Financial Wellbeing: Equity Investing

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Telling the difference between the weather and the climate.

When thinking how to invest your pension or ISA, we often focus too much on what is going on in the present. And right now global markets are giving investors a rough ride as they adjust to a slowing Chinese economy. But while falling markets can be worrisome, maintaining a longer-term perspective makes the volatility easier to handle and can increase the chances of achieving your long term objectives.

 A typical response to unsettling markets is feeling the need to check the business news regularly, perhaps daily or even hourly, to see how the FTSE or Dow has moved in the intervening period.

In most cases, it’s a pretty harmless activity. It at least provides a bland conversation starter in fleeting social encounters, just as keeping up to date with tomorrow’s weather forecasts can fill an awkward silence.

But our very human focus on the day-to-day can often encourage us to make bad decisions that affect our long-term interests. That’s because while we live moment-to-moment, what often affects us most are imperceptible, gradual changes that occur over many years. Trying to keep up with market sentiment based on news headlines is akin to watching Murray versus Djokovic at Wimbledon. You’re liable to get a crick in your neck keeping pace with the volleys.

From minute to minute, market sentiment shifts in reaction to news—news about the economy, companies, governments and politics, and the wider world. Prices rise and fall in response to this news, which by definition is unpredictable.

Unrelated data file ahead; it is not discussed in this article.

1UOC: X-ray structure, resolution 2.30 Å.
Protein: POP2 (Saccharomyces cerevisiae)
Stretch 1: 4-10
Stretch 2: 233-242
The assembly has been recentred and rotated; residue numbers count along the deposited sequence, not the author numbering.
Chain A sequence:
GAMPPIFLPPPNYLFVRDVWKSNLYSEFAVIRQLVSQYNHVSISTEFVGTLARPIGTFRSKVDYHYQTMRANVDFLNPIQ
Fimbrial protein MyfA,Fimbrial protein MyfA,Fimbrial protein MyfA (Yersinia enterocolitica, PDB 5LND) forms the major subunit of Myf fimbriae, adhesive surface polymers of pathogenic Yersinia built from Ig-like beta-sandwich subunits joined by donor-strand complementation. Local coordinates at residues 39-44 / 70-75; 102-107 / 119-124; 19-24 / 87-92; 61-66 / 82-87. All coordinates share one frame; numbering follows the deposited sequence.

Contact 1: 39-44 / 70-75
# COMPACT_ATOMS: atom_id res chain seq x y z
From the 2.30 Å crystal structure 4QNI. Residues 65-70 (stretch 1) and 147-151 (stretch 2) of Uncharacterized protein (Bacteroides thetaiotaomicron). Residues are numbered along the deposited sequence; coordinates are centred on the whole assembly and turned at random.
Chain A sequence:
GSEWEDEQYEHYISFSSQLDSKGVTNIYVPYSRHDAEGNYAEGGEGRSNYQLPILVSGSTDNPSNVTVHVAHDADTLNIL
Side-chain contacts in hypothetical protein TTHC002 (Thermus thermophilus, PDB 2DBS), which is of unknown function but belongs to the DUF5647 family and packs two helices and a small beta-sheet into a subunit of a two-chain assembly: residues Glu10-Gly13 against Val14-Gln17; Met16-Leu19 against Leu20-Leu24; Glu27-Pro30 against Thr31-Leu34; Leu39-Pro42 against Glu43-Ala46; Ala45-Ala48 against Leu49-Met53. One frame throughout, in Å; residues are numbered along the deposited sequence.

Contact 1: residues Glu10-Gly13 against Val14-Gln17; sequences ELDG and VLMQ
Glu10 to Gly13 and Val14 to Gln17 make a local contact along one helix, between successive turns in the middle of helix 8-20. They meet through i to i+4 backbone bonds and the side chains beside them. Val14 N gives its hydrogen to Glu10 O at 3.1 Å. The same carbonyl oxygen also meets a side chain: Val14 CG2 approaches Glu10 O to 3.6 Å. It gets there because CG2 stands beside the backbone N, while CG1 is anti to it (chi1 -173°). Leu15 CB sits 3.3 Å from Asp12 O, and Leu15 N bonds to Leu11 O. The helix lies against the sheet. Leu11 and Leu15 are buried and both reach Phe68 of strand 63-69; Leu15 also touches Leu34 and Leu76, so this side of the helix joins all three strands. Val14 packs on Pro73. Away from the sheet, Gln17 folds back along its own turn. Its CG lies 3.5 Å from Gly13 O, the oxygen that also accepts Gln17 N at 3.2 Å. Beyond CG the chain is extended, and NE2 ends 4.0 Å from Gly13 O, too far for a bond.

[ctt title=”To use an analogy, the market news is like the weather.” tweet=”Useful insights on using the stock market when saving, in this @XeroxHRInsights blog #workplace #wellbeing” coverup=”5XK9D”] One day it’s sunny. The next day it rains. It’s unseasonably warm one day but cool the next. The narrower is your frame of reference, the greater is the apparent variability.

Graph 1 – The Weather (Monthly % change in FTSE All Share index to August 2015)

Source: Morningstar. Past investment performance is no indicator of future performance.

Source: Morningstar. Past investment performance is no indicator of future performance.

If you look at graph 1, you’ll see the monthly moves in a common barometer of the UK share market.  All you see are the monthly ups and downs – the regular changes in the “weather”.

Another way to look at this movement is to measure the growth of wealth – this is shown as graph 2. Using the same monthly returns we can see how an investment made in September 2005 may have grown over the past 10 years.

Graph 2 – The Climate (Growth of wealth of FTSE All Share Index for the 10 year period from September 2004 to August 2015)

Source: Morningstar. Past investment performance is no indicator of future performance.

Source: Morningstar. Past investment performance is no indicator of future performance.

Looking at the stock market movements this way, we are less focused on the day-to-day or month-to-month movements, but more on how wealth accumulates through time. Using this example, £1 invested in the FTSE All Share index on 1 September 2005, would have grown to £1.83 over the 10 year period to 30 August 2015 (ignoring any taxes and fees).

When deciding how to invest your pension or ISA savings, this longer term perspective is a more important measure because it takes into account cumulative gains (and losses) over time. Whereas, the media, by virtue of its regular news schedule, must focus on the short-term.

These two ways of looking at the market are like the difference between the weather and the climate. The former changes constantly, the latter more gradually. With long-term investment, such as your pension or ISA, it’s the climate you need to think about.

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